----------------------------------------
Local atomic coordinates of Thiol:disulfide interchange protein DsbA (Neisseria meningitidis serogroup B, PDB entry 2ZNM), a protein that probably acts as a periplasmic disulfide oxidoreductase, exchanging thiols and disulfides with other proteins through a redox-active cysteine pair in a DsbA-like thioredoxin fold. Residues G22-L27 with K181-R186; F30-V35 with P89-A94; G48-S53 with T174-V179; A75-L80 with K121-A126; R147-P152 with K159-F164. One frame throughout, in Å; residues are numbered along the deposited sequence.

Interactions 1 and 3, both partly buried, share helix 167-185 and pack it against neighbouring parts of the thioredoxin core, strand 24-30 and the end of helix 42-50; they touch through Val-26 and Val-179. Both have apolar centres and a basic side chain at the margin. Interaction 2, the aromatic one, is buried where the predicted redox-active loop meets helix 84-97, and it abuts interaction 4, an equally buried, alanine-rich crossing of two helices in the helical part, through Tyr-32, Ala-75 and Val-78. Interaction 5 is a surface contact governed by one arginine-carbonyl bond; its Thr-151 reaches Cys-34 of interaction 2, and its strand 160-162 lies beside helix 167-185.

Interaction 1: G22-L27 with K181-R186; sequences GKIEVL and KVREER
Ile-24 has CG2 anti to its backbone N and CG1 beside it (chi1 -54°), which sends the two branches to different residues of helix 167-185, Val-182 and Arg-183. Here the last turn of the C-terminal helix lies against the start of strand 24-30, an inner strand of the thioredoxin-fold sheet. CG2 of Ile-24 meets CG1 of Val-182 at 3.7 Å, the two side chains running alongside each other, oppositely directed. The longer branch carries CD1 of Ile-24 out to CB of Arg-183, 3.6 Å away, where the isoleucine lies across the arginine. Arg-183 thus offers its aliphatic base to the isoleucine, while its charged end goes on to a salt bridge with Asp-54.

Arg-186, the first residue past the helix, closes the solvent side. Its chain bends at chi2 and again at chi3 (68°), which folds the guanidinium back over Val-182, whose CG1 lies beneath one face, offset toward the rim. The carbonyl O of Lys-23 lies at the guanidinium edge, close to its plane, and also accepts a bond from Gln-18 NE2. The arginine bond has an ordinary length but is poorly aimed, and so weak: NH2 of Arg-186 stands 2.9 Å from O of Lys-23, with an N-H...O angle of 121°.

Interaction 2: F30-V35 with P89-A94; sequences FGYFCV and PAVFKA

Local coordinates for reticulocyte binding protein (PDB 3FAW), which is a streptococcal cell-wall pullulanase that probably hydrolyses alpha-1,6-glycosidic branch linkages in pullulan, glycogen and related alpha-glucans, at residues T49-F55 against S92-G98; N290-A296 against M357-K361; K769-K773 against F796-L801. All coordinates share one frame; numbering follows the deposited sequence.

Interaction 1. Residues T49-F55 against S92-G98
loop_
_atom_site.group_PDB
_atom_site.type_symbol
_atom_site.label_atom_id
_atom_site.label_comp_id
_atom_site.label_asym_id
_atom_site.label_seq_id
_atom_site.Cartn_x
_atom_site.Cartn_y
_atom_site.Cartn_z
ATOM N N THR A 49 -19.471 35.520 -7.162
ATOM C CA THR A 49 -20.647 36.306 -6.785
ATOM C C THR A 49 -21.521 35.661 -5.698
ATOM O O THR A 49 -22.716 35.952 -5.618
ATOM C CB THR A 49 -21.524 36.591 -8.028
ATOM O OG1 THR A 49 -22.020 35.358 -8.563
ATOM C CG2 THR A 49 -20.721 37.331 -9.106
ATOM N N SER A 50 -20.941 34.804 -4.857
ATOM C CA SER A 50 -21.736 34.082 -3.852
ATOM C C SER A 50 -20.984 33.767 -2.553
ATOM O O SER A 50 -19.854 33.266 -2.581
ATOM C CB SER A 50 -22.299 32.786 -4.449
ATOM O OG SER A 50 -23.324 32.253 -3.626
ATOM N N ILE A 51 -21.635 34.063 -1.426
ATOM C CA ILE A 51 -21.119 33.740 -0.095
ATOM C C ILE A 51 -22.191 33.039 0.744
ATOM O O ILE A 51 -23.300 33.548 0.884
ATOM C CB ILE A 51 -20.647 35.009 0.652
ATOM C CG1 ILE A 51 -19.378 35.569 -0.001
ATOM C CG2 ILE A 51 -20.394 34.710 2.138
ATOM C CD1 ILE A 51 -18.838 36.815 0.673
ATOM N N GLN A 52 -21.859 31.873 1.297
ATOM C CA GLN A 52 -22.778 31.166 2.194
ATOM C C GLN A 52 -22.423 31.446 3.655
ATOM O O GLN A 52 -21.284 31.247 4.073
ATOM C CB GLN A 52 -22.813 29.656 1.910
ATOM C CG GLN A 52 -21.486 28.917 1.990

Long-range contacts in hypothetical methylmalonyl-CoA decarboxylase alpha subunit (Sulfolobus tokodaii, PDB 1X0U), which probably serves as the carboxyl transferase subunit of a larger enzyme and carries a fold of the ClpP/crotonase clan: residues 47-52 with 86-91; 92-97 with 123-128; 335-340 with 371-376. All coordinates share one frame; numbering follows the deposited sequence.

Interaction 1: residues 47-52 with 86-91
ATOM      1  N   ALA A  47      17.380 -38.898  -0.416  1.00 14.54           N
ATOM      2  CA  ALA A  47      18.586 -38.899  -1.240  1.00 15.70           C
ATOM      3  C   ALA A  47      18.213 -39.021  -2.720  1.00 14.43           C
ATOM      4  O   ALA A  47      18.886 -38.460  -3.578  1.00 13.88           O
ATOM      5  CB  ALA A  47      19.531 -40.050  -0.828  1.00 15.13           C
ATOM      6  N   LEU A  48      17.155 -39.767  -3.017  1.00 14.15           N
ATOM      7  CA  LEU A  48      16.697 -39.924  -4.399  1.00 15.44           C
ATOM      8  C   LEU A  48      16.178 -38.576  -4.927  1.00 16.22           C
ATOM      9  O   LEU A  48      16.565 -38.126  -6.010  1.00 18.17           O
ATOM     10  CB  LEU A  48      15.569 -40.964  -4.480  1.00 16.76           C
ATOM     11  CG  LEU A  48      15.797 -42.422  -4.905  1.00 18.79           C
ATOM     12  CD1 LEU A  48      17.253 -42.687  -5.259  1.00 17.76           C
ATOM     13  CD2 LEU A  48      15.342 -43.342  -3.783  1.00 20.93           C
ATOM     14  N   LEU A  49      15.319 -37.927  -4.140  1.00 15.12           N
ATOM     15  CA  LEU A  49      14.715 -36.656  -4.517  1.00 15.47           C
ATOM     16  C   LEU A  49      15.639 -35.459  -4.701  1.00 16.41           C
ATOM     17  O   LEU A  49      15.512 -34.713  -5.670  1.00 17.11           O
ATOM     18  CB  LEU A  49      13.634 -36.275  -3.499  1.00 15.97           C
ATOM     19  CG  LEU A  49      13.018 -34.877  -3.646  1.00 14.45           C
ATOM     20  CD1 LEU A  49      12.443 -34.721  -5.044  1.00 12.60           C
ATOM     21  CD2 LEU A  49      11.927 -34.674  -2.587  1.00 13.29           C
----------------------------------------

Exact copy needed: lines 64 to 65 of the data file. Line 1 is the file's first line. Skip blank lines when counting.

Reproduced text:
ATOM     17  O   LEU A  49      15.512 -34.713  -5.670  1.00 17.11           O
ATOM     18  CB  LEU A  49      13.634 -36.275  -3.499  1.00 15.97           C